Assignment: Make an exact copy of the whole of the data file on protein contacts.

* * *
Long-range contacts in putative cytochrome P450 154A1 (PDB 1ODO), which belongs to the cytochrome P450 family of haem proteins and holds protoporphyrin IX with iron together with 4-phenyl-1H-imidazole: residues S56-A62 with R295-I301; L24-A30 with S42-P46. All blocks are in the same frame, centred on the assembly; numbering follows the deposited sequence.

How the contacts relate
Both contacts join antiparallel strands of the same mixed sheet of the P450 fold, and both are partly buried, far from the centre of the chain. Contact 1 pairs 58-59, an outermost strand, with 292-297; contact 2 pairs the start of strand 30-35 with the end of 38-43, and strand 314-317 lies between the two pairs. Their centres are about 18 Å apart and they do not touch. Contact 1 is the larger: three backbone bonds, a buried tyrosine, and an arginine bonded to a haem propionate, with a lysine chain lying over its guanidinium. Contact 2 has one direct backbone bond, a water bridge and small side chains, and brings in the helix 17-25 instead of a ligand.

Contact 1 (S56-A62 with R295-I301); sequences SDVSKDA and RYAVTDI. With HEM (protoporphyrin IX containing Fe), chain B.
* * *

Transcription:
Long-range contacts in putative cytochrome P450 154A1 (PDB 1ODO), which belongs to the cytochrome P450 family of haem proteins and holds protoporphyrin IX with iron together with 4-phenyl-1H-imidazole: residues S56-A62 with R295-I301; L24-A30 with S42-P46. All blocks are in the same frame, centred on the assembly; numbering follows the deposited sequence.

How the contacts relate
Both contacts join antiparallel strands of the same mixed sheet of the P450 fold, and both are partly buried, far from the centre of the chain. Contact 1 pairs 58-59, an outermost strand, with 292-297; contact 2 pairs the start of strand 30-35 with the end of 38-43, and strand 314-317 lies between the two pairs. Their centres are about 18 Å apart and they do not touch. Contact 1 is the larger: three backbone bonds, a buried tyrosine, and an arginine bonded to a haem propionate, with a lysine chain lying over its guanidinium. Contact 2 has one direct backbone bond, a water bridge and small side chains, and brings in the helix 17-25 instead of a ligand.

Contact 1 (S56-A62 with R295-I301); sequences SDVSKDA and RYAVTDI. With HEM (protoporphyrin IX containing Fe), chain B.